The United Nations has sounded alarm over rising cocaine consumption in Western Europe and warned that opium production could rise again in Afghanistan this year reversing the decline witnessed last year.
Releasing a new report, the world body urged European Union governments not to ignore this peril. "Too many professional, educated Europeans use cocaine, often denying their addiction, and drug abuse by celebrities is often presented uncritically by the media, leaving young people confused and vulnerable," it said.
The World Drug Report, issued by the UN Office on Drugs and Crime (UNODC) on the International Day against Drug Abuse and Illicit Trafficking, shows that global opium production fell 5 per cent in 2005 while cocaine production was broadly stable. Seizures of both drugs, especially cocaine, reached record highs.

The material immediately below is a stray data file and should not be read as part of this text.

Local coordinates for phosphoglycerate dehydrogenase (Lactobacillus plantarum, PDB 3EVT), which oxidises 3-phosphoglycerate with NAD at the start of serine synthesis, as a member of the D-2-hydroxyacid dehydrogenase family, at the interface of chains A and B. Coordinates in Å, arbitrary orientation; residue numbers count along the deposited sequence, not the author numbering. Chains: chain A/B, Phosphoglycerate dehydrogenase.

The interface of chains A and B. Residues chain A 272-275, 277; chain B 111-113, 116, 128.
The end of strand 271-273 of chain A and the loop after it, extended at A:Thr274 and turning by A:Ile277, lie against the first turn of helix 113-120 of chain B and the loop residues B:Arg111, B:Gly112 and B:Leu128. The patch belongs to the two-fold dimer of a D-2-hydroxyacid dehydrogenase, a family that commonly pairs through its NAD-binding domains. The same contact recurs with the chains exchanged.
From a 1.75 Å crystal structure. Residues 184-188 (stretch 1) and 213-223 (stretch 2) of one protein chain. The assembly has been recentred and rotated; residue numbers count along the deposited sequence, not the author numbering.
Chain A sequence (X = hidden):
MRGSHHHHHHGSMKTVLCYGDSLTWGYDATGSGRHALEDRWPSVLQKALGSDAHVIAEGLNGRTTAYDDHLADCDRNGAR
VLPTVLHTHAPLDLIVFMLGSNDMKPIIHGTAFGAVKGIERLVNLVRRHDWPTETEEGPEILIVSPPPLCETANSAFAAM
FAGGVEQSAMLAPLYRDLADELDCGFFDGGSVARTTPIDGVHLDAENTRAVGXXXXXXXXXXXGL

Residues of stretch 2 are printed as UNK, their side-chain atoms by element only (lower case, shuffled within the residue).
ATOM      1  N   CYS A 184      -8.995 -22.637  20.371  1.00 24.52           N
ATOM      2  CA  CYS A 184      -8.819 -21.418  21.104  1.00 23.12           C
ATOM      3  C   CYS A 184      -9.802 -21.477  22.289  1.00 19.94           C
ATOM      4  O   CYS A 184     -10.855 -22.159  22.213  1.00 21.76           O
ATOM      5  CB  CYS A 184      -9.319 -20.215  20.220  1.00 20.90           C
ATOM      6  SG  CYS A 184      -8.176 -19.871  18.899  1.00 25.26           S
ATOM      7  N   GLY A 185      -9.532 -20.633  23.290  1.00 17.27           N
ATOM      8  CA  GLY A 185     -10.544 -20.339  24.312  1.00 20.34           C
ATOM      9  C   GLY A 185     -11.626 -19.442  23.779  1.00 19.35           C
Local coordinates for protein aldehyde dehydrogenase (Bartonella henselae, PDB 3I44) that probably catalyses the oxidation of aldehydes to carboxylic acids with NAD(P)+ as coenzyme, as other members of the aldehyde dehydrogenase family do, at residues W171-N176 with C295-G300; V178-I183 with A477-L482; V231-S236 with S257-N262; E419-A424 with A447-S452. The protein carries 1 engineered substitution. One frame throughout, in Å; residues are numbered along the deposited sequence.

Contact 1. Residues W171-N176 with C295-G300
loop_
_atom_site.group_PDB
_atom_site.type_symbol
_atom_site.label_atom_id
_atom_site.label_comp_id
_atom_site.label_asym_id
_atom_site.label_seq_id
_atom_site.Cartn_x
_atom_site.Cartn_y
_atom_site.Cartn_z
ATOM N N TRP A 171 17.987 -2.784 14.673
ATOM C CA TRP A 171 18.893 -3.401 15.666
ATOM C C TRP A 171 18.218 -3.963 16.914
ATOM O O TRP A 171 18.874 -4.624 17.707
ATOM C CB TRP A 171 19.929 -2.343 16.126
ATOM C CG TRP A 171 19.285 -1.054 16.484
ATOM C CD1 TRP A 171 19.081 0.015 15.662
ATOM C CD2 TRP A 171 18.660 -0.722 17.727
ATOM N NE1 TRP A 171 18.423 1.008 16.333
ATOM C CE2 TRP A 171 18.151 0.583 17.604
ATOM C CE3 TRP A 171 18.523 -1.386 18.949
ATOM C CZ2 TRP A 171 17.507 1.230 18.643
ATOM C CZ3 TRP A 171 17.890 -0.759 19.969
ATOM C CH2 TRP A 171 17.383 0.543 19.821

Consumption of cannabis, the most widely used illicit drug, continued to increase while the market for amphetamine -type stimulants stabilized. Africa is growing in importance for trans-shipments of cocaine and heroin to Europe.
However, UNODC Executive Director Antonio Maria Costa while presenting the report said "drug control is working and the world drug problem is being contained." He said the trends in the global drugs market were moving in the right direction but governments needed to step up their efforts to reduce both supply and demand.